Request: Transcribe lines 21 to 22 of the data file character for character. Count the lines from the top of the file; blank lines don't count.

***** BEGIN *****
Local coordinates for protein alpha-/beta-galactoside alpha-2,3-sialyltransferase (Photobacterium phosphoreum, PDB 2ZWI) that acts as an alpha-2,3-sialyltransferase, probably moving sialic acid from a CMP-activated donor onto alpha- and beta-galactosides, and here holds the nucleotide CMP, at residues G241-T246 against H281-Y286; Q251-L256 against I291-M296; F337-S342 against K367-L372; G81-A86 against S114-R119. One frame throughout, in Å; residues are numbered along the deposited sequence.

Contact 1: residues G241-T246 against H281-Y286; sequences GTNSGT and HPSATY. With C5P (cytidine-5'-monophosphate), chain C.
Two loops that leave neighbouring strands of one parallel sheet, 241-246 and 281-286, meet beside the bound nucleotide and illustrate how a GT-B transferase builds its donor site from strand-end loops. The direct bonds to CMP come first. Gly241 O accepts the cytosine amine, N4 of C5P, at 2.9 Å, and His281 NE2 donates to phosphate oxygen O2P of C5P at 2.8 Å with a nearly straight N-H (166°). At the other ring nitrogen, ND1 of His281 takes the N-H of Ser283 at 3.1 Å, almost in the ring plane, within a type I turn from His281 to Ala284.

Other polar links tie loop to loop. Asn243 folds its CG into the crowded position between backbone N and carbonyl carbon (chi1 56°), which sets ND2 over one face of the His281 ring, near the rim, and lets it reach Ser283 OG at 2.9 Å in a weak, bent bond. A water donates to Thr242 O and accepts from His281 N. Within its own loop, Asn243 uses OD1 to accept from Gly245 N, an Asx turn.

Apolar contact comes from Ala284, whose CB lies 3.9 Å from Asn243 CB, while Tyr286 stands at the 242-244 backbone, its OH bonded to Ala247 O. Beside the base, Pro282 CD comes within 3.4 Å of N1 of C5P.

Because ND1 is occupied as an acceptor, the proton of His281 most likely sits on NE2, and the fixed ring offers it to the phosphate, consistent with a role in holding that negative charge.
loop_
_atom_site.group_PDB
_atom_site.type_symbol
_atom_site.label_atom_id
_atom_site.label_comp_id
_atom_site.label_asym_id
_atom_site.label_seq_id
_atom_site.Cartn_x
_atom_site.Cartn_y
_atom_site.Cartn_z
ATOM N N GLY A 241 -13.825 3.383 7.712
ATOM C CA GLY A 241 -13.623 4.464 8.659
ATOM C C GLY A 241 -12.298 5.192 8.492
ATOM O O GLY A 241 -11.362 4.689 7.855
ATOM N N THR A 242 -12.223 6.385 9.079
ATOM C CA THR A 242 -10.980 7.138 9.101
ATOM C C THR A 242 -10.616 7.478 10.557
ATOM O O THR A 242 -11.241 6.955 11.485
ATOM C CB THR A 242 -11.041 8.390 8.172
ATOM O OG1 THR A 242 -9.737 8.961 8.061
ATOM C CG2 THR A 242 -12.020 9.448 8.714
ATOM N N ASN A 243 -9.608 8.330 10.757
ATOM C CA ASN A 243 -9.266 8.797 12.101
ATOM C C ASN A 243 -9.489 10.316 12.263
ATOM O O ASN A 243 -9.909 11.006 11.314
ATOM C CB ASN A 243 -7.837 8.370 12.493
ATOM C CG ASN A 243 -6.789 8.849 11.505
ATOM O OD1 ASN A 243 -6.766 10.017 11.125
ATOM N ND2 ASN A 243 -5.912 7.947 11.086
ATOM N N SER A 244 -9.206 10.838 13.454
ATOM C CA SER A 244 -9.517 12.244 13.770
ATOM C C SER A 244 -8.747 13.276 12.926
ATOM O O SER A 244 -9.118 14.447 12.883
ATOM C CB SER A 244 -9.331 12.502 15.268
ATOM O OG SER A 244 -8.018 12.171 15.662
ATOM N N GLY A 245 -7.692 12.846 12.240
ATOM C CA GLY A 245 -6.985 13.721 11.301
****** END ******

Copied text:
ATOM N N THR A 242 -12.223 6.385 9.079
ATOM C CA THR A 242 -10.980 7.138 9.101